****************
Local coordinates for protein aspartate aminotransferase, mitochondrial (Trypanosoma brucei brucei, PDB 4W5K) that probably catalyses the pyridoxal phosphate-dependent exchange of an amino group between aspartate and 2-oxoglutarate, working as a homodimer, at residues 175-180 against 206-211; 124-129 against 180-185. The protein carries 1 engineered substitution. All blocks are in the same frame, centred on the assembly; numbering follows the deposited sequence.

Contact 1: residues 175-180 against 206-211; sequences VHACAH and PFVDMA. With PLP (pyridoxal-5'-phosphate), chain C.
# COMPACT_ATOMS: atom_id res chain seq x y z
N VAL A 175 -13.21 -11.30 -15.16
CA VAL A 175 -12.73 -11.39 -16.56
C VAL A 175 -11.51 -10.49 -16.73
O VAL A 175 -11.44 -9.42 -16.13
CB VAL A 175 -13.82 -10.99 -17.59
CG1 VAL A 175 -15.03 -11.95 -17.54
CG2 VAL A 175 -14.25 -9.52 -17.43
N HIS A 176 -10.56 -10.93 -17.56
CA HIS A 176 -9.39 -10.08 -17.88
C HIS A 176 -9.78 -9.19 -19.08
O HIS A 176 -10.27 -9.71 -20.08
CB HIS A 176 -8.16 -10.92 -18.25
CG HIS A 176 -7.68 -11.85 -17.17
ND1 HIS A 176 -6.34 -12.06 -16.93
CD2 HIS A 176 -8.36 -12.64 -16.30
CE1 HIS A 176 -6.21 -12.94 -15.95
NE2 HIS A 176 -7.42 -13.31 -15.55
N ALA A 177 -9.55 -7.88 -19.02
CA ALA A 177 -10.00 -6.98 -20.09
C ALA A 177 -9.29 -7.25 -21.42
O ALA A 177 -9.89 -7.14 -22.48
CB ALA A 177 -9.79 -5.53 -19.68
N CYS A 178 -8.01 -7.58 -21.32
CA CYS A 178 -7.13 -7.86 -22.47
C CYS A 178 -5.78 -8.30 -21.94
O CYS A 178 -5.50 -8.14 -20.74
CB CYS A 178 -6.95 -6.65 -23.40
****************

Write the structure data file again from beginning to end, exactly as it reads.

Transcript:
Local coordinates for protein aspartate aminotransferase, mitochondrial (Trypanosoma brucei brucei, PDB 4W5K) that probably catalyses the pyridoxal phosphate-dependent exchange of an amino group between aspartate and 2-oxoglutarate, working as a homodimer, at residues 175-180 against 206-211; 124-129 against 180-185. The protein carries 1 engineered substitution. All blocks are in the same frame, centred on the assembly; numbering follows the deposited sequence.

Contact 1: residues 175-180 against 206-211; sequences VHACAH and PFVDMA. With PLP (pyridoxal-5'-phosphate), chain C.
# COMPACT_ATOMS: atom_id res chain seq x y z
N VAL A 175 -13.21 -11.30 -15.16
CA VAL A 175 -12.73 -11.39 -16.56
C VAL A 175 -11.51 -10.49 -16.73
O VAL A 175 -11.44 -9.42 -16.13
CB VAL A 175 -13.82 -10.99 -17.59
CG1 VAL A 175 -15.03 -11.95 -17.54
CG2 VAL A 175 -14.25 -9.52 -17.43
N HIS A 176 -10.56 -10.93 -17.56
CA HIS A 176 -9.39 -10.08 -17.88
C HIS A 176 -9.78 -9.19 -19.08
O HIS A 176 -10.27 -9.71 -20.08
CB HIS A 176 -8.16 -10.92 -18.25
CG HIS A 176 -7.68 -11.85 -17.17
ND1 HIS A 176 -6.34 -12.06 -16.93
CD2 HIS A 176 -8.36 -12.64 -16.30
CE1 HIS A 176 -6.21 -12.94 -15.95
NE2 HIS A 176 -7.42 -13.31 -15.55
N ALA A 177 -9.55 -7.88 -19.02
CA ALA A 177 -10.00 -6.98 -20.09
C ALA A 177 -9.29 -7.25 -21.42
O ALA A 177 -9.89 -7.14 -22.48
CB ALA A 177 -9.79 -5.53 -19.68
N CYS A 178 -8.01 -7.58 -21.32
CA CYS A 178 -7.13 -7.86 -22.47
C CYS A 178 -5.78 -8.30 -21.94
O CYS A 178 -5.50 -8.14 -20.74
CB CYS A 178 -6.95 -6.65 -23.40